Millimeter-Wave Imaging Using MIMO-SAR Techniques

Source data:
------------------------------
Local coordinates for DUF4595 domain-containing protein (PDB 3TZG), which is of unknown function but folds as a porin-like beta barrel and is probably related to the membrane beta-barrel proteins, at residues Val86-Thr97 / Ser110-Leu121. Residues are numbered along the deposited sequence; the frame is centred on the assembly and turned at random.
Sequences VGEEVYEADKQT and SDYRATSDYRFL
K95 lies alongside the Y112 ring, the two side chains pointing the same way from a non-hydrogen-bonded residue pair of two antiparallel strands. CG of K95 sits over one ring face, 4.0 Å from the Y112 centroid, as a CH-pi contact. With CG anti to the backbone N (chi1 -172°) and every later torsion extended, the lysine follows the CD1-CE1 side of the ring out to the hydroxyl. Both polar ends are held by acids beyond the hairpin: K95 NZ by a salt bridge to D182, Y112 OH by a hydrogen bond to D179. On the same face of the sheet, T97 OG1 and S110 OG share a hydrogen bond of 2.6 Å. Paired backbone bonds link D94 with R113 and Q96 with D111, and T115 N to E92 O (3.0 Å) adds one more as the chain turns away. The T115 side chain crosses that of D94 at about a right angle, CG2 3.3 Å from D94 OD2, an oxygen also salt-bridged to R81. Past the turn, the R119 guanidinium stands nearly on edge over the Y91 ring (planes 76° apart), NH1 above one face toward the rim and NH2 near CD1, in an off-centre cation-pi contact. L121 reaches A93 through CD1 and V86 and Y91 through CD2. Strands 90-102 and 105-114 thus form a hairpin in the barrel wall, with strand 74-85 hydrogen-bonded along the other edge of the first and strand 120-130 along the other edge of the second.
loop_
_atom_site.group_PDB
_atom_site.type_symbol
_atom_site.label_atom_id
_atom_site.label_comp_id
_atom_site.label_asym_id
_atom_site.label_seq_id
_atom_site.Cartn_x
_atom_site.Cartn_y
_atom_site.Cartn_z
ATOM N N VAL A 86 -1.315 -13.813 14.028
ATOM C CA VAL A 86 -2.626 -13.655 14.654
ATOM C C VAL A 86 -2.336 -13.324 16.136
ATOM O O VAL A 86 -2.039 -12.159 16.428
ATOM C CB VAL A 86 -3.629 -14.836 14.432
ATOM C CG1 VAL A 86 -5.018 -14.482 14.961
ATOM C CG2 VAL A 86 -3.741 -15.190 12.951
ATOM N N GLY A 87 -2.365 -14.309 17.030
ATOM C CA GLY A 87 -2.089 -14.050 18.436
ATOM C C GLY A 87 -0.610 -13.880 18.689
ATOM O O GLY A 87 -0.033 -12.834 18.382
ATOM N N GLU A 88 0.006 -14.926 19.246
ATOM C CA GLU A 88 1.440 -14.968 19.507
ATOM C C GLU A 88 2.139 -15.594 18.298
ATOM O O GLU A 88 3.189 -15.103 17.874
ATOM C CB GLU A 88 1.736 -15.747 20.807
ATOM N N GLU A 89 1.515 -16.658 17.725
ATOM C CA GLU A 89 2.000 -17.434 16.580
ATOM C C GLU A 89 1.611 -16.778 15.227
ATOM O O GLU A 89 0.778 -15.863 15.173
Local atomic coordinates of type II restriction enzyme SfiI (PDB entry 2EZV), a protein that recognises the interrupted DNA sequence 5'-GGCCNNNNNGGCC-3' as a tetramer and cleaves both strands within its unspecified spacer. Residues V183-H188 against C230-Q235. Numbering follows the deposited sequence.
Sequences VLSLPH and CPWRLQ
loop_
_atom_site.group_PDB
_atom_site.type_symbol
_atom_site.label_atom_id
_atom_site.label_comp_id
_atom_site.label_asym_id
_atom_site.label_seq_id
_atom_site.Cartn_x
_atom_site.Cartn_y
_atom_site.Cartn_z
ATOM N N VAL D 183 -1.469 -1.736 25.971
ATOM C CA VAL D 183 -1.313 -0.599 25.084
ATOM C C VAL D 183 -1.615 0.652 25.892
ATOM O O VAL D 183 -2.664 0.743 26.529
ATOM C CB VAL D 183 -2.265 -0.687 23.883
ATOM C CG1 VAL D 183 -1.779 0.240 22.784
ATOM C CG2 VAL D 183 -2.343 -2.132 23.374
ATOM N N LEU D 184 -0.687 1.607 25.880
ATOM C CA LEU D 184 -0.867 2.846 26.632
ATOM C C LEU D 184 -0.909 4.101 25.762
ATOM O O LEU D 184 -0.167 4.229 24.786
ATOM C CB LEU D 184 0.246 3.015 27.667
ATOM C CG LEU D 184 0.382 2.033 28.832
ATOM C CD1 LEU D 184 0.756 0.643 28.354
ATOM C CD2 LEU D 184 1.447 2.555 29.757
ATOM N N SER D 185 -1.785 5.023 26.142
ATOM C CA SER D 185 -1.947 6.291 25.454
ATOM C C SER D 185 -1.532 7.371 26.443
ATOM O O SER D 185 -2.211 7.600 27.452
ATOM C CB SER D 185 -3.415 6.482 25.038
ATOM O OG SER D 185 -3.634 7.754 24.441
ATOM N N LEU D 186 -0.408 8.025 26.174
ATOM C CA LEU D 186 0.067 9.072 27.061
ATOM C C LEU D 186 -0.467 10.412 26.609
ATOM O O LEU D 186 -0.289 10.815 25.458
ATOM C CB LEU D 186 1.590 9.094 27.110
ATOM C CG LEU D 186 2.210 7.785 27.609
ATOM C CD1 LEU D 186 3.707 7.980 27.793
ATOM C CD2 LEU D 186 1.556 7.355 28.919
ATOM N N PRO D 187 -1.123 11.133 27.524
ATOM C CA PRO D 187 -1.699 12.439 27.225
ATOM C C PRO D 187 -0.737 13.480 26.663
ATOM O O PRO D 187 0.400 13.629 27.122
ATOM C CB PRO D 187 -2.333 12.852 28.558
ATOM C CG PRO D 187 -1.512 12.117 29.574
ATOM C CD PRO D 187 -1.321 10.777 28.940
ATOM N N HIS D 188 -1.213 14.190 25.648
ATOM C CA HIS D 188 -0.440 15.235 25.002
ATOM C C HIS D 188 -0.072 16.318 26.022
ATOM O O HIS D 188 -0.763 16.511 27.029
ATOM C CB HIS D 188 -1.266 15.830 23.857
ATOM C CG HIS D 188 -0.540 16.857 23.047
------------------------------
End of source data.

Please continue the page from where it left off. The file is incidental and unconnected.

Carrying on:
There is a strong desire to exploit the non-ionizing millimeter-wave (mmWave) spectrum (from 30 GHz to 300 GHz) in many high-resolution imaging applications ranging from medical to security. The primary challenge of a cost-effective and low-complexity mmWave imaging system is to achieve high-resolution with as few antenna elements as possible. Multiple input multiple-output (MIMO) radars using the simultaneous operation of spatially diverse transmit and receive antennas are good candidates to meet this challenge. On the other hand, higher integration complexity of extremely dense transceiver electronics limits the use of MIMO-only solutions within a relatively large imaging aperture. Hybrid concepts combining synthetic aperture radar (SAR) techniques and MIMO arrays present a great compromise to achieve short data acquisition time and low-complexity. Despite numerous studies that apply MIMO concepts to SAR techniques, the design process of a MIMO-SAR system is non-trivial, especially for mmWave imaging. Many issues have to be carefully addressed. Besides, compared with conventional monostatic sampling schemes, where the measurements are taken by collocated transmit and receive antennas, or MIMO-only solutions, efficient image reconstruction methods for MIMO-SAR topologies are more complicated in short-range applications. This dissertation introduces a complete mmWave imaging solution combining wideband MIMO arrays with SAR techniques, along with computationally efficient novel image reconstruction algorithms optimized for MIMO-SAR configurations. We present highly-integrated and reconfigurable MIMO-SAR testbeds utilizing commercially available complementary metal-oxide semiconductor (CMOS) based system-on-chip wideband MIMO mmWave sensors and motorized rail platforms. Several aspects of the MIMO-SAR testbed design process, including MIMO array calibration, electrical/mechanical synchronization, system-level verification, and performance evaluation, are described. The proposed algorithms are verified by both simulation and processing real data collected with custom-built imaging testbeds. The results confirm that our complete solution presents a strong potential in high-resolution imaging tasks of various real-world applications.